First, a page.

Food and Behaviour Research

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Evidence based recommendations for an optimal prenatal supplement for women in the US: vitamins and related nutrients

Adams J, Kirby J, Sorensen J, Pollard E, Audhya T (2022) Maternal Health, Neonatology and Perinatology DOI: 10.1186/s40748-022-00139-9  

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The blood levels of most vitamins decrease during pregnancy if un-supplemented, including vitamins A, C, D, K, B1, B3, B5, B6, folate, biotin, and B12. Sub-optimal intake of vitamins from preconception through pregnancy increases the risk of many pregnancy complications and infant health problems.

In the U.S., dietary intake of vitamins is often below recommended intakes, especially for vitamin D, choline and DHA. Many studies suggest that insufficient vitamin intake is associated with a wide range of pregnancy complications (anemia, Cesarean section, depression, gestational diabetes, hypertension, infertility, preeclampsia, and premature rupture of membranes) and infant health problems (asthma/wheeze, autism, low birth weight, congenital heart defects, intellectual development, intrauterine growth restriction, miscarriage, neural tube defects, orofacial defects, and preterm birth).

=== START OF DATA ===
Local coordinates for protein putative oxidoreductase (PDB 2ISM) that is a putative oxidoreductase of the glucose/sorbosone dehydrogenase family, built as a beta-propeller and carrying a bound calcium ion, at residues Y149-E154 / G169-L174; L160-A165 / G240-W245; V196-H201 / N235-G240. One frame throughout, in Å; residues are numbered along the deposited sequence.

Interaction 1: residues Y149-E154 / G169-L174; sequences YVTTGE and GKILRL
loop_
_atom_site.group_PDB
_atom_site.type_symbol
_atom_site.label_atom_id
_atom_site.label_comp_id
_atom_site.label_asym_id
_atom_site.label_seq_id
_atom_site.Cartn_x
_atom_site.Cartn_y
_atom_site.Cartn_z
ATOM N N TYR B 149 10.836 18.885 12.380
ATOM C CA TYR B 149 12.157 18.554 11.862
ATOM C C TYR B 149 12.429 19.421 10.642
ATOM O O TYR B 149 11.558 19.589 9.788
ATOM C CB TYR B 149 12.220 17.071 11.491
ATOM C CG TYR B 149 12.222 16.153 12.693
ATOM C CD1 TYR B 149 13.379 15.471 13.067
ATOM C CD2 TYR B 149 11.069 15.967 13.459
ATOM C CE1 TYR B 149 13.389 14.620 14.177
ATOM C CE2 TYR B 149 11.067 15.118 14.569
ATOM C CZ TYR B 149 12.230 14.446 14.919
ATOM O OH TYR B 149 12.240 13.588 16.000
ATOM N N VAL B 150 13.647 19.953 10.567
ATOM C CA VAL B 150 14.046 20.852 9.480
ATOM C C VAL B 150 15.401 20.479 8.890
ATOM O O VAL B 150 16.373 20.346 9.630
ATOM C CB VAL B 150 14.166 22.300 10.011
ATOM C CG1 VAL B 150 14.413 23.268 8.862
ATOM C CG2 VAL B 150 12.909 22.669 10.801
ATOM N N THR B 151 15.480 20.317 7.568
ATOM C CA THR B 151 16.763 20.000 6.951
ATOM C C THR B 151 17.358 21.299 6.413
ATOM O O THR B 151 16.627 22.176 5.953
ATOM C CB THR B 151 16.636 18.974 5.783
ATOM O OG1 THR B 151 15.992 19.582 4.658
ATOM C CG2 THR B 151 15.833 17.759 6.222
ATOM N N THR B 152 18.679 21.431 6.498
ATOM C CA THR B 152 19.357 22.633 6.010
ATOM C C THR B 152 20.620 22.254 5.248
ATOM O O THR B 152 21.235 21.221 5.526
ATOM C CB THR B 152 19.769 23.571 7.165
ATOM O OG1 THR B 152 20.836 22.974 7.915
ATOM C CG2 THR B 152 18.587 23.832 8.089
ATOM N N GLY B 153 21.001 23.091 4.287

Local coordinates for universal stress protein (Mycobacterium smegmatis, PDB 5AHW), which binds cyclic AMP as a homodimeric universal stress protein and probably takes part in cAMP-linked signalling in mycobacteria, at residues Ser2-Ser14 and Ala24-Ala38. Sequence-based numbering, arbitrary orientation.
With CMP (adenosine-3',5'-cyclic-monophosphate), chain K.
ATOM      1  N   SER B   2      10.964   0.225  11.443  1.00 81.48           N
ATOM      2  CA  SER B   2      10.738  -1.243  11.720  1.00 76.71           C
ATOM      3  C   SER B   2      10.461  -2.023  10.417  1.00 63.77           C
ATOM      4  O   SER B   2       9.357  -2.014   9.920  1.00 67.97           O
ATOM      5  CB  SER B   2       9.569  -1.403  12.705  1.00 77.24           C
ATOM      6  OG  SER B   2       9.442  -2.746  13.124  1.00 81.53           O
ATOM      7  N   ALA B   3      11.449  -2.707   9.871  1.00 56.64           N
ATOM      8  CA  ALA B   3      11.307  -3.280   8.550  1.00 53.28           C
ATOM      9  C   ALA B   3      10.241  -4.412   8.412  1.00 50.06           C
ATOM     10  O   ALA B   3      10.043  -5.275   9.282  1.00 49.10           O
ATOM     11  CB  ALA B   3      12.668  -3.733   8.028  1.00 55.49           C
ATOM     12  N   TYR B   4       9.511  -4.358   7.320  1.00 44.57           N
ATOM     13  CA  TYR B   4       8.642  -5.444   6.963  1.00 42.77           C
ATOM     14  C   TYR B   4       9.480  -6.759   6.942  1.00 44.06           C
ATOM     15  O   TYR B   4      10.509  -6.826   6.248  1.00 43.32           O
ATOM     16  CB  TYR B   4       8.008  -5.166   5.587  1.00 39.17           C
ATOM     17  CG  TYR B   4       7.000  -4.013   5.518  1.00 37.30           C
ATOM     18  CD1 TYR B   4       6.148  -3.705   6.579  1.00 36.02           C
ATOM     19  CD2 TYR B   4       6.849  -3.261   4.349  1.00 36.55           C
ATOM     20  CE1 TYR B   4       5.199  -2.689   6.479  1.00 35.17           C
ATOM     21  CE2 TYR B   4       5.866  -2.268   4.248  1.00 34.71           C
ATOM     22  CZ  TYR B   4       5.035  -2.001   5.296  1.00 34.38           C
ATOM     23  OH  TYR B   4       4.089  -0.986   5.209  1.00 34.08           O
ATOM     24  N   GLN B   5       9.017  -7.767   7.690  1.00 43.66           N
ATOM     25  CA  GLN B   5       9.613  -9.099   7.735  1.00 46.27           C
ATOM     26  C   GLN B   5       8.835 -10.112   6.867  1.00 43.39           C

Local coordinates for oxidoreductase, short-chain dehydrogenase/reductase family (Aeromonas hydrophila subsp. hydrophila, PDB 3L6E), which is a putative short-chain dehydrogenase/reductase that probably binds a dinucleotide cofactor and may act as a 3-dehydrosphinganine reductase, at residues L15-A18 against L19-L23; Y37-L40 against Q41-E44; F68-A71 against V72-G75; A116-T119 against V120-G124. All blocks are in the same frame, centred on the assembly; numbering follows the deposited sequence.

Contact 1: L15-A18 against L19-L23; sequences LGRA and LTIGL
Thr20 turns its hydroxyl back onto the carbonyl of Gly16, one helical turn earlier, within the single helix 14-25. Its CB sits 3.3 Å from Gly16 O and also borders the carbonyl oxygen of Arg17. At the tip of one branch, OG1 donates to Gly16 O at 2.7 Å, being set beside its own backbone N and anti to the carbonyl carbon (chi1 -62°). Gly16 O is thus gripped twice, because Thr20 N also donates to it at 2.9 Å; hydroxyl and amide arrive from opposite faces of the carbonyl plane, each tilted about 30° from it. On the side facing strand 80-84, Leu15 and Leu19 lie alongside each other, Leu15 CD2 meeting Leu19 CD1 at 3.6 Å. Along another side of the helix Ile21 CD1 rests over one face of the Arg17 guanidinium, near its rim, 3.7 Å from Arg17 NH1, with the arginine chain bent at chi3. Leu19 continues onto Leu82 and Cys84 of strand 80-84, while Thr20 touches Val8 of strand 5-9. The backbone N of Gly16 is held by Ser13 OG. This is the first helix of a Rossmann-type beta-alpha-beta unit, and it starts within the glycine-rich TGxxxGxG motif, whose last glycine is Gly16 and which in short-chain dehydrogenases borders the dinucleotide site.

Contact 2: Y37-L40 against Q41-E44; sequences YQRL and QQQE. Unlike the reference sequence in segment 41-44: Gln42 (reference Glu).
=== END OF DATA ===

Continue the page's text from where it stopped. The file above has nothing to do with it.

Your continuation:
The primary goal of this paper is to review the research literature and propose evidence-based recommendations for the optimal level of prenatal supplementation for each vitamin for most women in the United States. A secondary goal was to compare these new recommendations with the levels of vitamins in over 180 commercial prenatal supplements.

The analysis found that prenatal supplements vary widely in content, often contained only a subset of essential vitamins, and the levels were often below our recommendations. This suggests that increasing prenatal vitamin supplementation to the levels recommended here may reduce the incidence of many pregnancy complications and infant health problems which currently occur.